Jim Bridenstine Brings Understanding of Commercial Technology to His New Role as NASA Administrator

Bridenstine

Rep. Bridenstine is NASA’s 13th Administrator

The recent Senate confirmation of Rep. Jim Bridenstine as NASA’s 13th administrator bodes well for a fresh perspective that can benefit both the agency and commercial space industry. As the representative for Oklahoma’s first congressional district, Bridenstine is the first elected official to head the nation’s space agency. Since coming to congress in 2013, Bridenstine took a keen interest in shifting government policy more towards using commercial satellite technology, and that approach will likely guide him as he begins to manage NASA.

Bridenstine is a military pilot who began his naval career flying the E-2C Hawkeye off the USS Abraham Lincoln aircraft carrier. In 2010 he was promoted to the rank of Lieutenant Commander in the Navy Reserve, and most recently transitioned to the 137th Air Refueling Wing of the Oklahoma Air National Guard. He has also served as the Executive Director of the Tulsa Air and Space Museum & Planetarium.

Bridenstine was confirmed by a 50-49 party-line vote to lead NASA following months of contention over his qualifications and political views. Bridenstine replaces Robert Lightfoot Jr., who temporarily filled the role since the previous administrator, Charles F. Bolden Jr., stepped down on Jan. 20, 2017. This is the longest time NASA has been without a permanent leader.

As a Congressman, Bridenstine built a record of emphasizing the value that commercial satellite service providers can bring to government projects. In 2014, he pushed for the U.S. government to outsource the collection of weather data to commercial satellite operators. He has also advocated for the Federal Aviation Administration to take more of a leadership role in space traffic management, working closely with the commercial space industry. Intelsat General was recently awarded a new task order by the FAA to develop and operate a hosted payload to aid in aircraft navigation.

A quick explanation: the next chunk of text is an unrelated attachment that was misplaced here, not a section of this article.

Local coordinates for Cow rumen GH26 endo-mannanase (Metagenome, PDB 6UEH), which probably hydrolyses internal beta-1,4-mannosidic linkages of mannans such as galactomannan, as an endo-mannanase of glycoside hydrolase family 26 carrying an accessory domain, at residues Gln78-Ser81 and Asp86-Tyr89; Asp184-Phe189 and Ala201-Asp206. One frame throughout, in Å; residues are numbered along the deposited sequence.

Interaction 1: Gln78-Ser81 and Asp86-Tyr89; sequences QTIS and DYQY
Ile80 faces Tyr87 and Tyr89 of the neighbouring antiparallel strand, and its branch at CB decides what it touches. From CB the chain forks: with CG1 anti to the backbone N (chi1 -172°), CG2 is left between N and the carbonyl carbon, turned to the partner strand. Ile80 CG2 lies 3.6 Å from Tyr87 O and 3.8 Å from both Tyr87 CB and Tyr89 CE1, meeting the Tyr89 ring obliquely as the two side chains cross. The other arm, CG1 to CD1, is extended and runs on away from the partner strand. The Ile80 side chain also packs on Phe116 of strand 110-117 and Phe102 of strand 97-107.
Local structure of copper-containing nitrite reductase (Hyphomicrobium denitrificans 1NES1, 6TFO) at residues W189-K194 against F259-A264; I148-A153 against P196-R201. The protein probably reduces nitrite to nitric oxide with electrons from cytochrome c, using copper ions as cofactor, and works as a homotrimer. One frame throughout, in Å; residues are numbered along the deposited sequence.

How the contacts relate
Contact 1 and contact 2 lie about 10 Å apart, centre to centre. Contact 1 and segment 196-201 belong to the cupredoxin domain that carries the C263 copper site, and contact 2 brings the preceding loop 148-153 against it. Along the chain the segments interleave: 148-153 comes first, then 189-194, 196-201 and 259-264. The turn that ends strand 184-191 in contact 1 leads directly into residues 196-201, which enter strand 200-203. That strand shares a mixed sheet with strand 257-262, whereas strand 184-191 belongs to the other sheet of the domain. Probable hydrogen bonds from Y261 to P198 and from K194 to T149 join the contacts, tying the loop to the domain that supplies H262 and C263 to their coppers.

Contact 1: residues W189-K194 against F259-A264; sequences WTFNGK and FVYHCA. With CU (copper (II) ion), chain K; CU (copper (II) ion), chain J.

In a speech given to the Washington Space Business Roundtable in 2014, he said:

“We need to move from the government owning and operating huge satellites to a day when the government can purchase data from private satellite operators. The historic government monopoly of weather satellites, and associated data, is now at the point of creating unnecessary costs, delays and risks that could dramatically degrade U.S. weather forecasting.”

More recently, Bridenstine authored the American Space Renaissance Act. His bill did not reach a vote, but some of the ideas were incorporated into other legislation, including an Air Force Wideband Analysis of Alternatives. The AoA seeks to ensure that commercial SATCOM is included in a list of options with realistic price comparisons for bandwidth and services.

“Our space architectures must be resilient, and our national security terrestrial systems must be interoperable with both military and commercial space systems,” Bridenstine was quoted as saying in an online article. “We must be able to deter attacks, defend government and commercial assets, and defeat threats when necessary.”

We are hopeful that under Bridenstine’s leadership, NASA will look to leverage the technological innovation that the commercial satellite industry can provide. Such an approach can help the agency achieve its mission of leading space exploration, scientific discovery and aeronautics research more efficiently and cost effectively.

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